Robert Gould Shaw Led this Contentious All Black Regiment During the Civil War

Robert Gould Shaw Led this Contentious All Black Regiment During the Civil War

By Larry Holzwarth
Robert Gould Shaw Led this Contentious All Black Regiment During the Civil War

There are those who still believe that America’s bloody and tragic Civil War was not about slavery nor white supremacy. Followers of what came to be known as the “Lost Cause” contend that the Confederacy was a heroic stand against the tyranny of a federal government intent upon trampling the rights of the individual states and their citizens. Such belief is denial of historical truth. In its statement of the causes of secession, the State of Texas, for example, wrote, “We hold as undeniable truths that the governments of the various States, and of the confederacy itself, were established exclusively by the white race, for themselves and their posterity; that the African race had no agency in their establishment; that they were rightfully held and regarded as an inferior and dependent race, and in that condition only could their existence in this country be rendered beneficial or tolerable”.

Colonel Robert Gould Shaw, Massachusetts Volunteers, United States Army. Wikimedia

It was a belief by no means limited to the South, even some northern abolitionists considered the white race superior to all others, though all were equal when considered in the eyes of the law. Such beliefs made the raising of black regiments of troops, called “colored” at the time, highly controversial. The Union army created several such regiments, officered by whites, following the Emancipation Proclamation in 1863. One of the most famous was the 54th Massachusetts Regiment. Here is its story, and that of its commander, Robert Gould Shaw.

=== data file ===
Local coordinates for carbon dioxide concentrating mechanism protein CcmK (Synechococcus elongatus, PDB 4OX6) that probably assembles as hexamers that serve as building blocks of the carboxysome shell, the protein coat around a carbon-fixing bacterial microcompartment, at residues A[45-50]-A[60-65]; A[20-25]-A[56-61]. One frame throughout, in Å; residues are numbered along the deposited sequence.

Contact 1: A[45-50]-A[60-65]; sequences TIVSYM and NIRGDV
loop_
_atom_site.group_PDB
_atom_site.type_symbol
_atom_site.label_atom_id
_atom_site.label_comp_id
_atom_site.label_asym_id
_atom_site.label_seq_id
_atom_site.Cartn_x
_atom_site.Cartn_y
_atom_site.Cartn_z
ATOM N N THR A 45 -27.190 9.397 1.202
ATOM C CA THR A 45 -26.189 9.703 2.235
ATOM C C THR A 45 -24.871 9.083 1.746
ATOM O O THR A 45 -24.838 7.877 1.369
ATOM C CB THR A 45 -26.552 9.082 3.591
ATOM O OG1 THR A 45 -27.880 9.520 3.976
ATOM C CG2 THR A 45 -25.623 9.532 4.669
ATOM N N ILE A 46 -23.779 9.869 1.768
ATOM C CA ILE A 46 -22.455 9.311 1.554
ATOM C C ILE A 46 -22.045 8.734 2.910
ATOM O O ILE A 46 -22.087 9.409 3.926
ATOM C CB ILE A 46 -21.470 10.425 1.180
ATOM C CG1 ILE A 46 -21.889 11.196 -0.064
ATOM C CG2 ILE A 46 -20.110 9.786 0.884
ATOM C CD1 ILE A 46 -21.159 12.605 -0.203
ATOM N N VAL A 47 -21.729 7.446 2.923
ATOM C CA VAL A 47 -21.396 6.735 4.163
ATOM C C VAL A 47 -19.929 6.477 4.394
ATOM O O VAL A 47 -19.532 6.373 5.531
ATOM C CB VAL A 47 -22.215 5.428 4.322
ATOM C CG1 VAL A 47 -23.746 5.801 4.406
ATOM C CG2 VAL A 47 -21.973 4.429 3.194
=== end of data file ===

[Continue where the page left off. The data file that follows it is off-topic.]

Robert Gould Shaw appears mounted in the Massachusetts Memorial dedicated to the 54th, though he led his men in their famous attack on foot. Wikimedia

1. Robert Gould Shaw came from a prominent abolitionist family in Boston

Robert Gould Shaw was the son of a Boston family which was strongly abolitionist, and well placed within the community and the Unitarian Church. He was the only son, with four sisters, and the wealthy family relocated to Staten Island when he was ten. He studied for a time at what later became Fordham Preparatory School, and the Jesuit influence and that of an uncle led him to convert to Catholicism. He then traveled and studied extensively in Europe, and it was there when he first became acquainted with Harriet Beecher Stowe’s Uncle Tom’s Cabin. The book significantly affected his thinking regarding slavery in America.

Shaw returned to the United States in 1856, toyed with the idea of entering West Point, but instead enrolled at Harvard University. He did not complete his degree, leaving school in 1859, one year before his class was to graduate. Restless and bored, he returned to Staten Island, where he worked as a clerk in an uncle’s mercantile company. It was a position he found as boring and dull as school. By 1861, when Abraham Lincoln called for volunteers to put down the insurrection in the South, Shaw was longing for adventure and a change of scenery. He joined the 7th New York Militia for the 90-day period established by Lincoln. The unit saw no action, and after three months it dissolved.